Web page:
Dr Niki Karavitaki talks to RARE Revolution Magazine for Acromegaly Digital Disease Spotlight
As part of our “Acromegaly Disease Awareness Spotlight” we were honoured to speak with Dr Niki Karavitaki, Senior Clinical Lecturer in Endocrinology at the Institute of Metabolism and Systems Research in the University of Birmingham, and Honorary Consultant Endocrinologist at the Queen Elizabeth Hospital Birmingham where she co-leads the Pituitary Service and Pituitary Multi-Disciplinary team (MDT).
“Acromegaly is a challenging condition which starts right at the beginning with a diagnostic delay from start of symptoms to when it is formally diagnosed and can be appropriately treated. The clinical manifestations of acromegaly can develop for many years before it is realised that they are attributed to this condition and not to something else like aging, which is a common misdiagnosis. We do have appropriate tests, so once acromegaly is suspected it can be easily confirmed, however, delays in diagnosis translate to long term comorbidities which may not be reversible.
A further challenge is the management of disease. We do have some options in our armamentarium, surgery is one and is the main protagonist, plus radiotherapy and medical treatments which we can use alone or in combination. However, these are not always successful in achieving ‘remission’ as soon as possible.
For surgery, the problem lies when the acromegaly causing tumour is large and is in proximity to structures that the surgeon cannot risk damage to without severe consequences. This means the surgeon cannot achieve full removal of the tumour giving patients the best chance of disease remission.
Lack of surgical expertise is also a problem, unless there is a tertiary pituitary centre where patients can be referred. This gives the best chance of one or two surgeons being able to become experts in performing successful surgeries for patients with acromegaly and is something we actively try to support.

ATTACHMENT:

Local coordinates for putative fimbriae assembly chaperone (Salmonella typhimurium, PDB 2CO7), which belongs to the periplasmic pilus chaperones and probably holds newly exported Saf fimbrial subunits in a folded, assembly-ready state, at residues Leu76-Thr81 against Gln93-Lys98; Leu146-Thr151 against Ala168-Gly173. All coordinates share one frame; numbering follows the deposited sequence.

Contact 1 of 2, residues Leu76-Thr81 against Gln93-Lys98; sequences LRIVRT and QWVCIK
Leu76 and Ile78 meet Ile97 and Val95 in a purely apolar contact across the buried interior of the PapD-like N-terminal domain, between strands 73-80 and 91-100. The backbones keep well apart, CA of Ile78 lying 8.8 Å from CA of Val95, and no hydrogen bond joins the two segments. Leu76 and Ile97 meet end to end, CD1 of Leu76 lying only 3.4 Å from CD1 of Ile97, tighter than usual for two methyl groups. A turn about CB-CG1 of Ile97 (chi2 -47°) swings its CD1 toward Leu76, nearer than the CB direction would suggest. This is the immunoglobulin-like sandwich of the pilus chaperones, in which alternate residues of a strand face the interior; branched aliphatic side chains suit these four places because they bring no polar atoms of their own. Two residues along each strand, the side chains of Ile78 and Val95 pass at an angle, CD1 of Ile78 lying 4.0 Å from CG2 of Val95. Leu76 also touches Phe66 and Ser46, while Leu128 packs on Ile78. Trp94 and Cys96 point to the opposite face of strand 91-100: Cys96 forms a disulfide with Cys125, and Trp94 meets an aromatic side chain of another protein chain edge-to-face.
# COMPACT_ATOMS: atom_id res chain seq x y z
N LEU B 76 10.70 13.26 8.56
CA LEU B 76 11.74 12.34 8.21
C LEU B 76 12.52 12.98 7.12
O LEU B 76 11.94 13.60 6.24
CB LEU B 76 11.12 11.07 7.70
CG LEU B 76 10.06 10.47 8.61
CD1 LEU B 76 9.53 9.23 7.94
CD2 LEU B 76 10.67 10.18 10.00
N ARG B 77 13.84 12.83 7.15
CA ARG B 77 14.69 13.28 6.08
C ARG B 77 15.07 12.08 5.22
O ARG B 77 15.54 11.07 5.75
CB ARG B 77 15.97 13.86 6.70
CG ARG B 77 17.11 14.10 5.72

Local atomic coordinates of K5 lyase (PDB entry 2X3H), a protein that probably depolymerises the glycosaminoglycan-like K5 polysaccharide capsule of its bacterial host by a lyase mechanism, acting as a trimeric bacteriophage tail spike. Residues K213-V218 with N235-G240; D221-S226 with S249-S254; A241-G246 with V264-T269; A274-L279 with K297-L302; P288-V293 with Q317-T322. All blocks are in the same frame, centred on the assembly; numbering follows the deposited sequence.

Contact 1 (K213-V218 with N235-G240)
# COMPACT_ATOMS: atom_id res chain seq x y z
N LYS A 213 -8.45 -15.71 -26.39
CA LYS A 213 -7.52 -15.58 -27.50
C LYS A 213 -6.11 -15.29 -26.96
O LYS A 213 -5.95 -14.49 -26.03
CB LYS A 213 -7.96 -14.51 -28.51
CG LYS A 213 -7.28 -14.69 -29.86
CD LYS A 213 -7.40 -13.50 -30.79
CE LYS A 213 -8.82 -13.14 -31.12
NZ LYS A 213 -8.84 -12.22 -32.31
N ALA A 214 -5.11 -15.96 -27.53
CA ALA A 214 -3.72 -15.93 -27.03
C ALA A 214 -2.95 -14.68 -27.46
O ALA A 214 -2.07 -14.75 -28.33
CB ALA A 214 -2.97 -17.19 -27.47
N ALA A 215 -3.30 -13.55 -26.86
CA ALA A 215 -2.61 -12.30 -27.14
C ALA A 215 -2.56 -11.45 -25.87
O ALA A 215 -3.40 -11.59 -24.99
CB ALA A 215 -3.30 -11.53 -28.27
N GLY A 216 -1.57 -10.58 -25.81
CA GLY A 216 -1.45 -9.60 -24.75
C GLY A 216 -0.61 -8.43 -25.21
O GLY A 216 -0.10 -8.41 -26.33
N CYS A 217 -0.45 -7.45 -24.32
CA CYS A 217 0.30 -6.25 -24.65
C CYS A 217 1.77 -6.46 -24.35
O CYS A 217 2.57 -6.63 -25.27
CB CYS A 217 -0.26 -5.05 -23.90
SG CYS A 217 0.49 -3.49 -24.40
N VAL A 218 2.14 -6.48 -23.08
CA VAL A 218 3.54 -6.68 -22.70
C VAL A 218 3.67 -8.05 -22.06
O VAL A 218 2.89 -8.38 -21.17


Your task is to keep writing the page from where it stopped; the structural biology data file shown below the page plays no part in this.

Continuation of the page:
After non-successful surgical treatment, gaining control of the disease is more challenging. The patient then needs to follow a more complex treatment pathway which includes medications and, in some cases, radiotherapy. Acromegaly is a life-long disease which means a long and involved medical journey for patients.”
Even after apparent successful tumour removal and remission we know that patients do not return to full health. Several co-morbidities may continue to be present and debilitating, including arthropathy, cardiovascular or metabolic complications. Quality of life is also an issue, even when patients are medically OK in the eyes of the doctors with satisfactory hormonal tests, in reality they are not OK.
The co-ordination of care in patients with acromegaly is vital for optimal outcomes and starts as soon as the diagnosis of this condition is established.
A number of specialties need to be involved (endocrinology, pituitary surgery, oncology, neuroradiology, neuroophthalmology, gastroenterology, respiratory medicine, to name a few). It is important to have a very clear protocol and management pathway that outline which systems and comorbidities need to be monitored and how often. Usually the endocrinologist would oversee and orchestrate this. It is also important that specialists with experience on the condition should be assigned to the patient and patients need to be seen in centres with appropriate expertise. In the UK we are lucky, because there is a good network of pituitary centres dealing with acromegaly.”
It would be good if there were more treatments on the horizon that would have better efficacy, minimum side effects and were more cost effective for payer